The vector length register (VL) can be set by transmitting a value to and from an A register. The VL register specifies the length of all vector operations performed by vector instructions, and the corresponding length of the vectors held by the V registers.

Page Based Memory Architectures

Several virtual memory architectures are disclosed, each providing for calculation of a range of addresses that a vector load or store will access, allowing early detection of page or segment faults. For stride accesses, a multiplier finds the product of the stride and the vector length. For gather/scatter instructions, max and min registers containing pre-computed values indicate the range of addresses. By determining address ranges immediately, a page or segment fault is signaled a fixed and small number of clock periods after instruction issue.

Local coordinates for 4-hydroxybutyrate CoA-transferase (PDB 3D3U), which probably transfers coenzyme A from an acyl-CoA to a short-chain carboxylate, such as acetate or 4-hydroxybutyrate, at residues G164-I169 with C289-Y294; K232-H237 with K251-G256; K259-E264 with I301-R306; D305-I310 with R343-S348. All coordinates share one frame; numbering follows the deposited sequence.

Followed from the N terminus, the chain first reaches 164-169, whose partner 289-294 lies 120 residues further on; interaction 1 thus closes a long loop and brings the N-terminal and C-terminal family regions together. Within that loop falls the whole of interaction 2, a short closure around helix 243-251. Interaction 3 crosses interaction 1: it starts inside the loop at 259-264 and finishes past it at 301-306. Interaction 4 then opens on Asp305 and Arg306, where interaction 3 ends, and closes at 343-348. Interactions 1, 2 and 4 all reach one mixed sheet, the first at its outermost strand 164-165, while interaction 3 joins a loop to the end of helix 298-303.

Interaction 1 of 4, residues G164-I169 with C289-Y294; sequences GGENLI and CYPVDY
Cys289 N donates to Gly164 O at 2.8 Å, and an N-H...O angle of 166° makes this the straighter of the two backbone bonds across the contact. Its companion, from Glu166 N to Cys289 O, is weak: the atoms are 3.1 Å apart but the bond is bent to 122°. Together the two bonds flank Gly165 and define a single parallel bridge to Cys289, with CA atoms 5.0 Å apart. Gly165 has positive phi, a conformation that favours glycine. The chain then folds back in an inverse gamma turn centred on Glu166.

The first architecture is shown in FIG. 2. It provides for multiple page sizes within a system, where the page size for a given job is fixed and set in a register for memory operations involving the job. Large jobs may use large pages, and small jobs may use small pages. In further embodiments, two different page sizes are provided, one for instructions and one for data. In yet a further embodiment, two different data page sizes are provided, each size being identified in a separate register. The ability to provide for different page sizes provides for much more efficient memory utilization. A large page size for small jobs means that there is much unused memory per page that could otherwise be available for other jobs. Therefore, small page sizes are used for small jobs. Large pages sizes are used for large jobs. This also helps when translating addresses. More pages can be referenced given a set amount of memory with which to map addresses.